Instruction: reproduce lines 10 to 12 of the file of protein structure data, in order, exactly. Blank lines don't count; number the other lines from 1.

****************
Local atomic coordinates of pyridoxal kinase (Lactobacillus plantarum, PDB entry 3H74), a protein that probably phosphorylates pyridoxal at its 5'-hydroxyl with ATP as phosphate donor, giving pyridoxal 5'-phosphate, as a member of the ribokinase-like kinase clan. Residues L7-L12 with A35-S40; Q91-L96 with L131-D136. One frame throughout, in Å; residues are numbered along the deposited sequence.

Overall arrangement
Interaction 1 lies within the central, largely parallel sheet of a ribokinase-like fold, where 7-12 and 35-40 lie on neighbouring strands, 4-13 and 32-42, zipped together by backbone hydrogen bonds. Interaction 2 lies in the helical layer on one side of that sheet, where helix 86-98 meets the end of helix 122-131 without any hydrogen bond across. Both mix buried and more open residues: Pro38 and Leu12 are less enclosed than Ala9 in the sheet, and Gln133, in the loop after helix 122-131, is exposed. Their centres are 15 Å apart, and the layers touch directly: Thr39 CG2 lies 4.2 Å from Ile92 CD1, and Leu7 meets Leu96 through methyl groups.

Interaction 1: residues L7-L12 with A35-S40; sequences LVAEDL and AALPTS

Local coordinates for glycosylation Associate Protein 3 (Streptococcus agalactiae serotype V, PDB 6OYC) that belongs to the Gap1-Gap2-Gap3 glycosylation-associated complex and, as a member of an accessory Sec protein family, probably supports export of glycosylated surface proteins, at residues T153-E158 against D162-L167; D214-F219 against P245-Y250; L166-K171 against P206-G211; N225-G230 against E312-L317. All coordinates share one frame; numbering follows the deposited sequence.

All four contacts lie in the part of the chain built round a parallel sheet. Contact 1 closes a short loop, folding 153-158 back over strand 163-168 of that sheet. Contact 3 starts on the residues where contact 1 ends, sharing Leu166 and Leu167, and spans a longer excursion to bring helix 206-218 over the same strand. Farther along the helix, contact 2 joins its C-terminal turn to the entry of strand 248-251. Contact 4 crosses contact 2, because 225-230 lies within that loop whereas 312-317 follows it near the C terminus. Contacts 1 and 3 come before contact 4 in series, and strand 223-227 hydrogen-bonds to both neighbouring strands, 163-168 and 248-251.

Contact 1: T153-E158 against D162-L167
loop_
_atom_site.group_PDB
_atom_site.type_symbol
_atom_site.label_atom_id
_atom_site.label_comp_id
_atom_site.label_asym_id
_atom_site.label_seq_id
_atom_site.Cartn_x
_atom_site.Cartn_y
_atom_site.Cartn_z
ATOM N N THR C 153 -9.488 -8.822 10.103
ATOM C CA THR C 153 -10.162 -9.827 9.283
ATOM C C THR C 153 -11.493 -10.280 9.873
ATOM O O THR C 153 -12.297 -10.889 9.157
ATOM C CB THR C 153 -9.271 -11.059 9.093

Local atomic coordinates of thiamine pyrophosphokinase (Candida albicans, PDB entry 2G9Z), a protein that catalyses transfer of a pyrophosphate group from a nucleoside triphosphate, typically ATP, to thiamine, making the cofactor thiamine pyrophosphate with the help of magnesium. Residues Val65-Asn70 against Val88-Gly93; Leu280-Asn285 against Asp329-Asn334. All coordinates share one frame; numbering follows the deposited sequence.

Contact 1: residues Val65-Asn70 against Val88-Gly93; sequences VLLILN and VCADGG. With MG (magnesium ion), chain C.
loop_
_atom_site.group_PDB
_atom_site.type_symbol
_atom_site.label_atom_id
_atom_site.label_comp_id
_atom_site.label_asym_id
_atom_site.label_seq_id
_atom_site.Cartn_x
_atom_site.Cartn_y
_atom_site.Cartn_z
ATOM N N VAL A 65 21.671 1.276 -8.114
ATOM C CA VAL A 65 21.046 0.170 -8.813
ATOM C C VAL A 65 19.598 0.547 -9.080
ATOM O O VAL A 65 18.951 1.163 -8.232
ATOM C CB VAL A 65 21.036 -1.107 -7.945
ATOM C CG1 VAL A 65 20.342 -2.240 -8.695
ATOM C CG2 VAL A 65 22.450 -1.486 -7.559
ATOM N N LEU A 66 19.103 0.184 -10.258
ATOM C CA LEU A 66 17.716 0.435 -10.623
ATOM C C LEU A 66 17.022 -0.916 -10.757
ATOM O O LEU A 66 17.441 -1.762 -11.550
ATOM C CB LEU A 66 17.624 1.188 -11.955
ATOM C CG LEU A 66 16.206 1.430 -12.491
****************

_atom_site.type_symbol
_atom_site.label_atom_id
_atom_site.label_comp_id